After weeks of intense and sometimes personal attacks on Robert Zoellick and his political reputation by Swarthmore College students, the former president of the World Bank and U.S. trade representative announced he will decline the college’s invitation to give one of its commencement addresses.
Zoellick, who earned his bachelor’s degree with academic honors from Swarthmore in 1975, said in an email to the college’s president that returning to his alma mater for this June’s graduation ceremony – in which he was also slated to receive an honorary degree – was more controversial than it was worth.
Students in recent weeks have called him an architect of the Iraq War, claimed he characterizes Arabs as evil, criticized his stance on free trade, and even called him a war criminal.
Moreover, there were rumors that students would disrupt Zoellick’s graduation speech. Administrators also did little to quell student unrest over his scheduled appearance, nor did they dispute malicious accusations made against his record.
It was all too much for Zoellick.
“I don’t want to disrupt what should be a special day for the graduates, their families, and friends,” Zoellick stated. “Nor do I have an interest in participating in an unnecessarily controversial event.”
Swarthmore President Rebecca Chopp cited students’ protests over Zoellick’s slated appearance as the reason for his cancellation.
“In light of the discussions that have been taking place in the student press over the last week or so, in which the selection of Mr. Zoellick has been the subject of debate, he has informed us that he will neither accept the degree nor participate in the ceremony,” she said in a campuswide email sent Friday.
In the wake of the news, many students on campus Monday and Tuesday said amongst themselves that they are disappointed a vocal and misguided minority ruined an opportunity to hear Zoellick speak, as his views run contrary to much of the day-to-day campus discourse.
Most of the campus controversy had begun with student complaints over Zoellick’s role as an advisor to Bush’s 2000 presidential campaign. Some students also shared concern that Zoellick signed a 1998 letter on behalf of the neoconservative Project for a New American Century in favor of “removing Saddam’s regime from power.”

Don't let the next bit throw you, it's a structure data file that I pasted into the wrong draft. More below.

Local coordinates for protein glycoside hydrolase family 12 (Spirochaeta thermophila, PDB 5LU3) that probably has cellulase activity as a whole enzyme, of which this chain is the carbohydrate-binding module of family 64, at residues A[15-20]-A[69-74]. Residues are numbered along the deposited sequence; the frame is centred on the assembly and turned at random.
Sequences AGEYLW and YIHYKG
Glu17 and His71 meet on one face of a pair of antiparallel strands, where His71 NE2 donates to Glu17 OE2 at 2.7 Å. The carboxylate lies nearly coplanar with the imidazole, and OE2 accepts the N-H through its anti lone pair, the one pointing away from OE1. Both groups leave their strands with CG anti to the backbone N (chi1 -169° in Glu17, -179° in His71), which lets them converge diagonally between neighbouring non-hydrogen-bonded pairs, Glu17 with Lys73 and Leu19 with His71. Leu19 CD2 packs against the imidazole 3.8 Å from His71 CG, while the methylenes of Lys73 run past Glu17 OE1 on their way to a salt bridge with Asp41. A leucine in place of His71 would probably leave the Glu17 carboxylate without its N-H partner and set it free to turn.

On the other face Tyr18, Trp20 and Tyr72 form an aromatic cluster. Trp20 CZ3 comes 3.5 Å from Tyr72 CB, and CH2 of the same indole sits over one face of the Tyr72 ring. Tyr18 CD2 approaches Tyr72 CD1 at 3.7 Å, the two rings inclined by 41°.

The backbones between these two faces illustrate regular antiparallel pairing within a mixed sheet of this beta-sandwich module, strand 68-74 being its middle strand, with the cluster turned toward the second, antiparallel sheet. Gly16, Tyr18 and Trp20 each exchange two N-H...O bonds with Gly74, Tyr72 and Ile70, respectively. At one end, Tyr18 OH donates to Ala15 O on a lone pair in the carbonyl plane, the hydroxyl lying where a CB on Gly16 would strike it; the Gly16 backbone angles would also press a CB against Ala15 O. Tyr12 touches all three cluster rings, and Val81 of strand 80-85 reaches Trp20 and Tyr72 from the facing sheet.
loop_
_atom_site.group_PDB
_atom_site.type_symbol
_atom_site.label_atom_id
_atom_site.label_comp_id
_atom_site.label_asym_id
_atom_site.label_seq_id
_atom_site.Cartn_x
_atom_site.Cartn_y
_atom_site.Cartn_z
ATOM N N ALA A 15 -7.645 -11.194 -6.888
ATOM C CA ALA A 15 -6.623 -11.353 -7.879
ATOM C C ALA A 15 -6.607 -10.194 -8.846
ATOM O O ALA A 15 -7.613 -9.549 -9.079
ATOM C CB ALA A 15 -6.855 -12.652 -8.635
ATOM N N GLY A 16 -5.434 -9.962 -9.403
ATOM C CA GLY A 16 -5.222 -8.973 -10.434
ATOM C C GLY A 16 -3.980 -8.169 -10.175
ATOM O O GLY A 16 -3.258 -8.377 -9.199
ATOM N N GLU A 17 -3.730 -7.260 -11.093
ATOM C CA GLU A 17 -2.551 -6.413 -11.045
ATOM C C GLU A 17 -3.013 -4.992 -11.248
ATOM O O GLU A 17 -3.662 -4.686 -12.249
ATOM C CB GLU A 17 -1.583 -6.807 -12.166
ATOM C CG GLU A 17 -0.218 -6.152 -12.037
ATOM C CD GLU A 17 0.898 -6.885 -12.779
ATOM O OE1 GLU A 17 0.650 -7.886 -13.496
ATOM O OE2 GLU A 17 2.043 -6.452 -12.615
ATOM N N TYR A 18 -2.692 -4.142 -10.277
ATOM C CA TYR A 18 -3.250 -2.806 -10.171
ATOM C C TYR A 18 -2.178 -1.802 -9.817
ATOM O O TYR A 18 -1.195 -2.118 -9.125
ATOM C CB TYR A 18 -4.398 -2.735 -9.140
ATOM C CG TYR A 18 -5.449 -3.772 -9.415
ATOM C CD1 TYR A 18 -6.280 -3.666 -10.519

For that 1998 letter and an article Zoellick wrote titled “A Republican Foreign Policy,” which appeared in Foreign Affairs in 2000, some students smeared Zoellick in campus publications as a “war criminal,” the “chief architect of the Iraq War,” and a man with a “Manichean” view of world power—claims reiterated on Facebook through a student-initiated forum to reconsider Zoellick’s honorary degree.
But the outspoken protestors may have been in the minority.
In a March 28 editorial in the Phoenix, Swarthmore’s weekly student newspaper, junior Tyler Becker argued that “boiling down Zoellick’s impressive public service career to the Iraq War is not only a gross mischaracterization, it’s factually wrong.”
Sam Sussman, a senior and coeditor of the progressive campus magazine Left of Liberal, also pushed back against Zoellick’s detractors.
Sussman said in an email that “after Mr. Zoellick’s less researched critics rightfully retreated from their incorrect accusation that he was ‘an architect’ of the Iraq War, they turned to the more nebulous — and equally erroneous — claim that he ‘characterizes Arabs as evil.’ ”
In an apparent concession that they had exaggerated facts connecting Zoellick to the Iraq War, student activists pivoted to other critiques of Zoellick’s record, namely his position as former U.S. trade representative and his support of free trade agreements.
Swarthmore senior Will Lawrence, who emerged as one of Zoellick’s most vocal critics last month, cited Zoellick’s affiliation with Goldman Sachs and advocacy for free trade in Latin America as reasons to oppose his honorary degree, for example.
Regardless of factual merit, controversy simmered in the campus newspapers for weeks, while the school’s administration and faculty failed to come to Zoellick’s defense.
Indeed, when students against Zoellick’s pending appearance organized a meeting to discuss his record further, campus administrators even sent Alina Wong, Dean of the Sophomore Class and Director of the Intercultural Center, to mediate the conversation.
By the time the meeting took place, the issue seemed to be quieting down, with only about 20 students in attendance. But by then, the campus was firmly polarized on the issue.
A minority of dissenters continued to frame Zolleick as an unacceptable commencement speaker in campus news media. This vocal minority also failed to quell rumors that they might resort to disrupting Zoellick’s portion of the graduation ceremony, though others suggest that they were only planning to protest Zoellick’s presence before his speech, not during the actual event.
Fix contributor Danielle Charette is a student at Swarthmore College.
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